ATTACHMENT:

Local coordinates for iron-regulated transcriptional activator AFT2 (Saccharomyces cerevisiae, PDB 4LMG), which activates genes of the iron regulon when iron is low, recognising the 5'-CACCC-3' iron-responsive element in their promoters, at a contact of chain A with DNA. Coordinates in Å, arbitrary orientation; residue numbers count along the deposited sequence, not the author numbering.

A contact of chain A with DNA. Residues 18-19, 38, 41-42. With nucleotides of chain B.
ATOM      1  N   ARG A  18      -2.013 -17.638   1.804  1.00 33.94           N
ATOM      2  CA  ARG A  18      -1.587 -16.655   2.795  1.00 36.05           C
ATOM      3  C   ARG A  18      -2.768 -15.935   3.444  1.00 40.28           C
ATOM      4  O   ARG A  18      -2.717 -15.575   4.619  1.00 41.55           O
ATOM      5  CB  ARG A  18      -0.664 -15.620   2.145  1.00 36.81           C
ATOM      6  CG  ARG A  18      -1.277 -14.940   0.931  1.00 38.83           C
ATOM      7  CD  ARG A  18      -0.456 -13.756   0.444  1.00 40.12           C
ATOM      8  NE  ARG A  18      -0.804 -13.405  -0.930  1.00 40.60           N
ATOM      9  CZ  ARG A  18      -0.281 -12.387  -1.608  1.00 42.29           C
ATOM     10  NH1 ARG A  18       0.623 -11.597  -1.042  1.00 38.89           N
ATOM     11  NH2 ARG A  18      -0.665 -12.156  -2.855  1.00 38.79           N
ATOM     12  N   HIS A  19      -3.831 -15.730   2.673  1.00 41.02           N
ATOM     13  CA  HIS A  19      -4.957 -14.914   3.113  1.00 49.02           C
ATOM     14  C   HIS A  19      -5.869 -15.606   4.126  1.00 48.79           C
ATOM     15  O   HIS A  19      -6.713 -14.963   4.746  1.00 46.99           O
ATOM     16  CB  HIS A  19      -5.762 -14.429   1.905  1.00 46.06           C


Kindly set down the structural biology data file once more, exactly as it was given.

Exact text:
Local coordinates for iron-regulated transcriptional activator AFT2 (Saccharomyces cerevisiae, PDB 4LMG), which activates genes of the iron regulon when iron is low, recognising the 5'-CACCC-3' iron-responsive element in their promoters, at a contact of chain A with DNA. Coordinates in Å, arbitrary orientation; residue numbers count along the deposited sequence, not the author numbering.

A contact of chain A with DNA. Residues 18-19, 38, 41-42. With nucleotides of chain B.
ATOM      1  N   ARG A  18      -2.013 -17.638   1.804  1.00 33.94           N
ATOM      2  CA  ARG A  18      -1.587 -16.655   2.795  1.00 36.05           C
ATOM      3  C   ARG A  18      -2.768 -15.935   3.444  1.00 40.28           C
ATOM      4  O   ARG A  18      -2.717 -15.575   4.619  1.00 41.55           O
ATOM      5  CB  ARG A  18      -0.664 -15.620   2.145  1.00 36.81           C
ATOM      6  CG  ARG A  18      -1.277 -14.940   0.931  1.00 38.83           C
ATOM      7  CD  ARG A  18      -0.456 -13.756   0.444  1.00 40.12           C
ATOM      8  NE  ARG A  18      -0.804 -13.405  -0.930  1.00 40.60           N
ATOM      9  CZ  ARG A  18      -0.281 -12.387  -1.608  1.00 42.29           C
ATOM     10  NH1 ARG A  18       0.623 -11.597  -1.042  1.00 38.89           N
ATOM     11  NH2 ARG A  18      -0.665 -12.156  -2.855  1.00 38.79           N
ATOM     12  N   HIS A  19      -3.831 -15.730   2.673  1.00 41.02           N
ATOM     13  CA  HIS A  19      -4.957 -14.914   3.113  1.00 49.02           C
ATOM     14  C   HIS A  19      -5.869 -15.606   4.126  1.00 48.79           C
ATOM     15  O   HIS A  19      -6.713 -14.963   4.746  1.00 46.99           O
ATOM     16  CB  HIS A  19      -5.762 -14.429   1.905  1.00 46.06           C